The Kulu Language Institute is a grassroots organisation based on Ranongga, an island on the far western reaches of the New Georgia group in Solomon Islands. It is named for the two closely related languages: Kubokota, spoken by approximately 3,400 people in the northern half of the island, and Luqa, spoken by approximately 3,900 people in the southern half.
The Kulu Language Institute’s broadest mission is assisting people of Ranongga to achieve their full human potential. In a context many people feel they must leave behind their local ways of life to thrive individually and collectively, the Kulu Institute affirms the value of local languages, culture, and people.
The motto of the Kulu Language Institute is “All read well”. The word that is translated as “read” is tiro. When you tiro, you stand at a higher elevation and look down, searching for something that is hidden or covered. The task is really to uncover, to identify, and to distinguish from other things what it is that you are looking at. Eventually, your goal is to pick things up. Tiro is the word used to find nali nuts—you look on the the ground, underneath leaves and litter, to find nali nuts. You pick them up one by one. It is hard work that requires patience, commitment, and endurance. It is also the word used when a fisherman who is standing on a cliff looking out to sea, looking for sea birds diving into schools of baitfish, a sign the schools of tuna are under the surface. Tiro is also used to describe a bird soaring high in the sky and searching for prey.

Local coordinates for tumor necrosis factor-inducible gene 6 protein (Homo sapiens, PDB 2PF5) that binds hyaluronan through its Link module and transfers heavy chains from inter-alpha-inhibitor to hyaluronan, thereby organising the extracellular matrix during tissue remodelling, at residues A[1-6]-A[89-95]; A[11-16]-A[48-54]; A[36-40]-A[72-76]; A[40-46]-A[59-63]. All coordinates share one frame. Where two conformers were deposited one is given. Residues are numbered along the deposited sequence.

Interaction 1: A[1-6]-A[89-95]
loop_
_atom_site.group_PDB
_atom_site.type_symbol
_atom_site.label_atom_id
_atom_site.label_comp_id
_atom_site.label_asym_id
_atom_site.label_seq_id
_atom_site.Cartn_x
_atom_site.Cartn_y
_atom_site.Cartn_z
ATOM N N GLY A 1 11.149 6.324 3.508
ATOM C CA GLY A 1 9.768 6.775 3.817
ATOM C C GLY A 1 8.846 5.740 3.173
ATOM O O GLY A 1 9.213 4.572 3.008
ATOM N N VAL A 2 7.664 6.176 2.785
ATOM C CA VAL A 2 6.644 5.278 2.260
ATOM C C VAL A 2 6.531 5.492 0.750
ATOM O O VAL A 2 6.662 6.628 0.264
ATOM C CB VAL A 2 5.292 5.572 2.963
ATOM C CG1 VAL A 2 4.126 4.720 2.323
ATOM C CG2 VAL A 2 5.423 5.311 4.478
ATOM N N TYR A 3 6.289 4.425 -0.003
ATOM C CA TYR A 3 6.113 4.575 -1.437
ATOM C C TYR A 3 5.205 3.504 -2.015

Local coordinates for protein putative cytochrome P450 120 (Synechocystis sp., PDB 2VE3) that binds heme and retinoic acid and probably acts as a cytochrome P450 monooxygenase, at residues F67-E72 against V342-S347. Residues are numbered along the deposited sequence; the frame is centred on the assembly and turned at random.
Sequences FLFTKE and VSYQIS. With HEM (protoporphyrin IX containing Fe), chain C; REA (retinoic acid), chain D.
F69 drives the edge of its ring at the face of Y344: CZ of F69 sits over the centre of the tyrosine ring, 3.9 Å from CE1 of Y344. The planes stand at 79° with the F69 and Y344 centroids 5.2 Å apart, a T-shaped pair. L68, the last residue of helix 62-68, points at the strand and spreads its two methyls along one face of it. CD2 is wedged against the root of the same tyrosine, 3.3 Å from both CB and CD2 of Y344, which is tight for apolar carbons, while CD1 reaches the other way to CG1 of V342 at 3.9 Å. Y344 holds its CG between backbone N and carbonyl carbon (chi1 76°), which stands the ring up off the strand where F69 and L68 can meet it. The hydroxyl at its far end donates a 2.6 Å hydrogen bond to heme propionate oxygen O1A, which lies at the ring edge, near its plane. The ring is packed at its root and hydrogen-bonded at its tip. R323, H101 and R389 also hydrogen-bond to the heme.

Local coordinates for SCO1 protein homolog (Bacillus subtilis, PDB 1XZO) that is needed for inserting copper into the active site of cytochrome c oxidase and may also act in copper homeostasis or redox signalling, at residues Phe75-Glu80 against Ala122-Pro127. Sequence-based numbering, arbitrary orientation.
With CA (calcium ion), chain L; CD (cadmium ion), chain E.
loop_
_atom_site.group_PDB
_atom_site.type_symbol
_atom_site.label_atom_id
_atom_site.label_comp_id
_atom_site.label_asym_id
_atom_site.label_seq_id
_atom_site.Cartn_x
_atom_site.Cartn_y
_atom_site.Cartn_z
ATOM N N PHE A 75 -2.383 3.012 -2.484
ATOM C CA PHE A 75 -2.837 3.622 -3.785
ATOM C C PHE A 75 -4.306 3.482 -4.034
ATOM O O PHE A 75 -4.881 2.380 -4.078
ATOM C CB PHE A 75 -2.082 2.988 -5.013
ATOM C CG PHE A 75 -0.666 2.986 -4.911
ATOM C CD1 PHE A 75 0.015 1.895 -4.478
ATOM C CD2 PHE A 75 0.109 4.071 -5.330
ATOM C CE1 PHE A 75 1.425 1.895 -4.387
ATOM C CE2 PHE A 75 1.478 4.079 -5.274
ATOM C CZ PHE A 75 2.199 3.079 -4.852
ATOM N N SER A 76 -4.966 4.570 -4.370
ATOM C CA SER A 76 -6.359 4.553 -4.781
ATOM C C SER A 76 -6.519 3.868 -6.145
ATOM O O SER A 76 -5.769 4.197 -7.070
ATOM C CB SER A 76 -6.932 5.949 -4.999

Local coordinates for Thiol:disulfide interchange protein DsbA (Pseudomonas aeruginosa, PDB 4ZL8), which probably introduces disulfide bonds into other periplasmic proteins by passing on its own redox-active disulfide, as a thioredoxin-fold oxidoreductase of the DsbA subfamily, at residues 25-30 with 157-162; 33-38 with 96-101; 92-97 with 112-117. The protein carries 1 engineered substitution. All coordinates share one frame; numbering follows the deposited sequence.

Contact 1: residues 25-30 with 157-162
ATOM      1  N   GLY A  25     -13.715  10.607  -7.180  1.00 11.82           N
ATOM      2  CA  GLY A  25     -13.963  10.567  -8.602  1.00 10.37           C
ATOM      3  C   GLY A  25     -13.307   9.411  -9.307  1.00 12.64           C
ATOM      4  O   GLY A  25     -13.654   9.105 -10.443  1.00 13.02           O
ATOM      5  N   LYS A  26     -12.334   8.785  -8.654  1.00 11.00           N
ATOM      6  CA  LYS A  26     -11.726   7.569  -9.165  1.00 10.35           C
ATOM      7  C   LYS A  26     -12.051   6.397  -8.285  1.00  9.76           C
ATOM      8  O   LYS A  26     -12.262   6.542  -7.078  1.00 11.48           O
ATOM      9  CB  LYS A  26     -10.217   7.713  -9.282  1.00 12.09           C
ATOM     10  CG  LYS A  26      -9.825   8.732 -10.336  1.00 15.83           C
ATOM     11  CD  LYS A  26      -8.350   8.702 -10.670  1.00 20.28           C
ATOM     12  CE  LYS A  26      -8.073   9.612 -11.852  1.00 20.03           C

The Kulu Language Institute curriculum harnesses these indigenous meanings of ‘tiro.’ Reading is searching for meaning under the surface of the words. It is recognising how one thing points to another. Reading is not just saying words on the page. It is knowing the names for things in the world, and for parts of language, and understanding the connections between the two.
Experts have long recognized that literacy in a child’s first language lays a cognitive and linguistic foundation for learning additional languages. In Solomon Islands, English became the prescribed language of schooling in the 1970s. A 2010 education policy from the Solomon Islands Ministry of Education and Human Resources Development outlined a plan for teaching young children to read and write in vernacular languages, but the plan has not been effectively implemented. There has been a lack of teacher training and curriculum materials in Solomon Islands languages, and few Solomon Islanders believe that vernacular languages need to be taught in school.
The Kulu Language Institute addresses many of these challenges, with extensive monolingual curriculum materials and a cadre of enthusiastic language teachers. Most importantly, over more that twenty years, the Institute has transformed the way that many Ranonggans view language. They realise that understanding how your own language works can help you understand other languages, and they have come to see that local languages are as complex and worthy of study as any world language.